The professional cotton organization has also ensured the supervision of producers on technical itineraries, the repair of certain rural tracks to facilitate the marketing of the product and the approval of the sale price of inputs and the purchase price. seed cotton to producers, in short to satisfying the demands of cotton producers. The Minister of Agriculture, Gaston Dossouhoui, talks about the implementation of good quality inputs: “First the seeds come from our selection. We have made choices which, in terms of fiber, capsular weight, quality, whiteness, length and tenacity of the silk, give good performance that ginners and spinners have also appreciated. »
“The government has rehabilitated the Interprofessional Association of Cotton, which has taken over the reins of cotton by making the families of the interprofessional organization work”, indicates the person in charge of Agriculture in Benin. “Today, farmers have understood better than anyone else that we need to manage ourselves better, to take charge of ourselves. Cotton growers and producer organizations have all been settled. As a result, the living conditions of cotton growers have improved,” he continues. That said, we had to go further.
Mitigate unfair competition
In 2017 alone, it was estimated that up to 117 billion CFA francs had already been paid by the Interprofession to the more than 300,000 families producing cotton, i.e. around two million people directly or indirectly impacted by the sector. Alou Djoulé, cotton grower from Kandi, one of the cotton-producing towns in North-East Benin, testifies to the evolution of his production. “During the 2015-2016 campaign, I had made around 500 tons and for the 2017-2018 campaign, I had made 2,142 tons. »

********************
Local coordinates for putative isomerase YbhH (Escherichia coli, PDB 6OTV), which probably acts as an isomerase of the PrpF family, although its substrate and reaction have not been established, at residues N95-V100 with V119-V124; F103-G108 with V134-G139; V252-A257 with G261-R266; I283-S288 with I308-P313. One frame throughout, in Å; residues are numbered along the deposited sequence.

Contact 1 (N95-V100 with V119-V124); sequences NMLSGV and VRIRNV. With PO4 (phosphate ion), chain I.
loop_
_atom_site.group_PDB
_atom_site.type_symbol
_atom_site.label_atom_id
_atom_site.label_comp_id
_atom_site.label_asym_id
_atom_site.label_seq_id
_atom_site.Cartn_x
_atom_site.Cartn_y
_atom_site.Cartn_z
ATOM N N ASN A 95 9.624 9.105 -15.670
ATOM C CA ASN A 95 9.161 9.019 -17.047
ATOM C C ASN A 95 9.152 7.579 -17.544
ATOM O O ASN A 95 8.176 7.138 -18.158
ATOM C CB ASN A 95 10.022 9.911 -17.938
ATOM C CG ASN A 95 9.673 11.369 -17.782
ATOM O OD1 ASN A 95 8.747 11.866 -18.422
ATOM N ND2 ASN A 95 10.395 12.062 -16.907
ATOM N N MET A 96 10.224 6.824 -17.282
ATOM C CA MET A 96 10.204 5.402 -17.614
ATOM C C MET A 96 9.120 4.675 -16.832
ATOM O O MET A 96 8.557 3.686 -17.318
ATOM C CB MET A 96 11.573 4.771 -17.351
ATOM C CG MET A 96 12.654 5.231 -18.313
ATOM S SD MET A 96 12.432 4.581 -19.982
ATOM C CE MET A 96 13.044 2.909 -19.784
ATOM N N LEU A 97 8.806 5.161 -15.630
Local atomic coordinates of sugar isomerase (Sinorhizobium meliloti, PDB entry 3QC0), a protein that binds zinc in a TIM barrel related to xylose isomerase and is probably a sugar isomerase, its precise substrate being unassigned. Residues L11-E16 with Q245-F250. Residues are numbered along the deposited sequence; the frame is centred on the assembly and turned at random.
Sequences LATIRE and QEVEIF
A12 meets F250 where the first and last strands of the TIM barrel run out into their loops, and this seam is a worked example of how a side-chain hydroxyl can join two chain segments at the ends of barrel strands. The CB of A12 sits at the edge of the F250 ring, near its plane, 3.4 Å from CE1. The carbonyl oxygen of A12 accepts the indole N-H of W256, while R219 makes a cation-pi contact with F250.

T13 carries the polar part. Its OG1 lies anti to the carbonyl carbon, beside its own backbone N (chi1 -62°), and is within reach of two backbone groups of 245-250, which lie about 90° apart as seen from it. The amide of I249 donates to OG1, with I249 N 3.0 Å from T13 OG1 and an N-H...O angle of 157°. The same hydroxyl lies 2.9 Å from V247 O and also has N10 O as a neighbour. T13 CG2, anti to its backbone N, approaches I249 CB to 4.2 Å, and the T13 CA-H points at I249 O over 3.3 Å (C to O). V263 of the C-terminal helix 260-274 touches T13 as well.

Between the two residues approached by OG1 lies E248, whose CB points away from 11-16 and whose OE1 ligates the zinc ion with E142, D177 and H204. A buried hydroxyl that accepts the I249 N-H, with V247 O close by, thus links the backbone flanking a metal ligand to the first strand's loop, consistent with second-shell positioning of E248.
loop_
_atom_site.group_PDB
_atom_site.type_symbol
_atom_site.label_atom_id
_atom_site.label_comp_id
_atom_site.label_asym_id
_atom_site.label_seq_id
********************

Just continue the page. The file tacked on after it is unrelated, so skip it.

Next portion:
The satisfaction of cotton growers has been high since the 2016-2017 campaign, according to the president of cotton growers, Gani Badou Tamou. “We regularly receive the money from our sales. Late payments do not last more than 10 days,” he specifies. Boosted by the record figures recorded for three years in the sector, the players are setting the bar even higher for this new agricultural campaign. AIC bets on a 5% increase compared to previous production and announces a production of 766,000 tonnes in 2022.
On the side of the authorities, we remain optimistic. “We don’t have the biggest acreage when it comes to cotton production, but we have the best technologies, a better approach to monitoring our cotton plantations. The other countries have decided to steal the limelight from us by increasing the price per kilo. It’s all fair game,” says Minister Dossouhoui.
Given its importance in the socio-economic life of the country, the authorities think that it will be necessary to unite with the other African producing countries in order to stand up to unfair competition from the developed countries because of the subsidies provided to their producers. National seed cotton ginning capacity increased from 612,500 tons to 832,500 tons for the 2021-2022 campaign. The current objective of actors in the cotton sector in Benin is to achieve a new record production of one million tonnes of seed cotton during the 2023-2024 campaigns. What to keep the course and the good.